Surprisingly, Well 19, which was sited near Snug Harbor, did not capture the plume as demonstrated by the low nitrate, chloride, and sodium levels observed in the groundwater here (data not shown). The well was sited at 90 feet below the top of the water table and may have been sited too deeply. The Town’s contractor may not have followed the Cape Cod Commission’s guidelines for the installation of the well, and no detailed sampling logs have been provided by the contractor to help evaluate the placement depth of this well. Consequently, it is impossible to decide whether the lack of evidence of a plume at this site reflects the fact that a) the plume has not reached the bay, b) the plume is not entering the bay at this location, or c) the plume is entering the bay at a shallower depth than the screening of this well.

In Figure 10, several trends are apparent that may have significance in interpreting the loading of nitrogen from the plant. Well 2, which is closest to the infiltration basin, has shown declines in nitrogen concentrations during the past five years. In contrast, wells 15 and 17 under the spray area have shown a general increase. One possible explanation is that increasingly large percentages of the wastewater has been applied to the spray irrigation area, particularly near the wells. Other explanations are also possible, such as a slight southerly redirection of groundwater flow, as might be the result of drought conditions coupled with increased water draw downs in the Long Pond Zone of Contribution.

Conclusions and Recommendations

1) Though imperfect in nature, the monitoring wells in West Falmouth continue to help managers understand the loadings of nitrogen from the wastewater plant. In the next sampling round, all three wells in the Well 18 cluster should be monitored for nitrogen, chlorides, and sodium. Similarly, Wells 13, 14, and 14A, which have been infrequently monitored, should also be monitored on the next round of sampling. As a cost savings measure, the town could petition DEP to allow abandoning routine monitoring of certain wells that are far afield of the plume path, including Wells 4, p4, and 9. Well 3, which is north of the wastewater facility and has nearly always the lowest levels of sodium and chloride and conductivity should be kept as a background condition reference station. Well logs from 19 should be reviewed to determine what action is required at this site.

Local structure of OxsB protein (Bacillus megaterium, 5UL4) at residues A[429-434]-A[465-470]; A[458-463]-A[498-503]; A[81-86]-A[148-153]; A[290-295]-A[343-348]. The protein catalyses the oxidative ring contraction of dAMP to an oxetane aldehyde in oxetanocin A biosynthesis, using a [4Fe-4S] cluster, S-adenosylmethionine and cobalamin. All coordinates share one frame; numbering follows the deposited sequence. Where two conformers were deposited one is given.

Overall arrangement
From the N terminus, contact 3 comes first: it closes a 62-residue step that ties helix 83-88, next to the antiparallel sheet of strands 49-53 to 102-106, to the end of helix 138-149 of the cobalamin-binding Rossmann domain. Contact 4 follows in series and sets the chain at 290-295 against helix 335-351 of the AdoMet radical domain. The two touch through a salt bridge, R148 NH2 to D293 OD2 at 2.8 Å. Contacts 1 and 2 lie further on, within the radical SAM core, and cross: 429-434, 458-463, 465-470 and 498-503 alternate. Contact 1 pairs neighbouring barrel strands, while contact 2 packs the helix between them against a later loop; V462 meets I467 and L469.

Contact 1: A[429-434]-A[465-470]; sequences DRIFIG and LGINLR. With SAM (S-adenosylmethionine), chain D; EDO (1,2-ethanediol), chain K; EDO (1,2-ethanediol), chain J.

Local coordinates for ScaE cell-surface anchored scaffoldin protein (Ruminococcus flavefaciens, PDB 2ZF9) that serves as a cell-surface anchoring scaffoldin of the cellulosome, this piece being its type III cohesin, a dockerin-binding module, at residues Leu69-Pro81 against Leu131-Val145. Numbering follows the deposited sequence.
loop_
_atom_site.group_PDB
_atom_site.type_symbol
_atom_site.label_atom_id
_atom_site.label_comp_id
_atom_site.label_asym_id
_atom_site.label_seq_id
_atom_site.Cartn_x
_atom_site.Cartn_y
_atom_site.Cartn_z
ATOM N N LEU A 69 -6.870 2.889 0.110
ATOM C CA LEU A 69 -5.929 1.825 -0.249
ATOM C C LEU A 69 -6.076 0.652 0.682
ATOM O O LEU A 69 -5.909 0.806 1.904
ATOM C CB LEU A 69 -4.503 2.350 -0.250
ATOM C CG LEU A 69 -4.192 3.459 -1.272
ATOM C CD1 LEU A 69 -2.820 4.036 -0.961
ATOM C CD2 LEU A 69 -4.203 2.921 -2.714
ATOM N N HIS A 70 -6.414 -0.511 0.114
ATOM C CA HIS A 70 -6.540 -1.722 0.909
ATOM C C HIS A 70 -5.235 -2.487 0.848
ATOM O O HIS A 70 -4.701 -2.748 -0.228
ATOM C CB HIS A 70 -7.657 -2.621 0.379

2) The rapidly expanding volume of sewage and septage inflow to the plant is quickly bringing the facility to its permitted design capacity of 880,000 gallons per day. In July 1997, the plant exceeded 80% of this design capacity, often considered a trigger point for state review. If the current rate of increase continues, the plant will be above this 80% threshold throughout the summer of 1998. In light of this information, the town should consider initiating the “Facility Planning” process for an upgrade of the sewage treatment plant. Although such a Facility Plan has not yet been formally requested by the State, and because it could take several years to complete a new Facility Plan and implement design changes, such action by the town may be prudent, considering the rapid rate of increase in sewage and septage intake by the Town. The Town may also wish to carefully review the implications of new sewer extensions considering the fact that a large portion of the existing increases are the result of increased occupancy rates and alterations and expansions of existing sewer lines. In addition, better septage receipt records from the Facility and review of these records by the Board of Health with their septic tracking software will better identify both failing septic systems in town and septage hauled from out of town. These efforts and the facility planning are especially important if the Town wishes to initiate previously approved phases of sewer expansion.

3) Despite improvements in the operation of the facility, such as better aeration of the lagoons and the resulting improved odor control, these changes have not resulted in any apparent improved nitrogen removal capacity by the facility. The plant effluent remains at around 22 ppm total nitrogen, a concentration typically found in wastewater plants with only primary wastewater treatment.

4) Given trends around the state to upgrade sewage treatment plants to more stringent levels of protection, it is unlikely that the town will be allowed to continue to have a Class III groundwater discharge permit limit of 50 ppm nitrogen. Discharge limits of 10 ppm or below have become the norm, and tertiary treatment of nitrogen has already been required for several plants with groundwater discharge permits in Massachusetts. For example, in Edgartown, the wastewater plant was upgraded in 1996 with tertiary treatment and total nitrogen concentrations in the discharge are now typically below 3 ppm. Similarly, a new tertiary wastewater treatment plant was built at Otis in 1995, and this plant typically discharges 1 to 2 ppm total nitrogen with concentrations often below 1 ppm. It is worth noting that the Town of Falmouth was in the forefront in urging this level of treatment for the Otis facility because of the town’s concerns for the protection of its groundwater and surface waters. The Town of Falmouth should begin to explore cost-effective approaches and options toward achieving tertiary treatment and advanced nitrogen removal for this facility.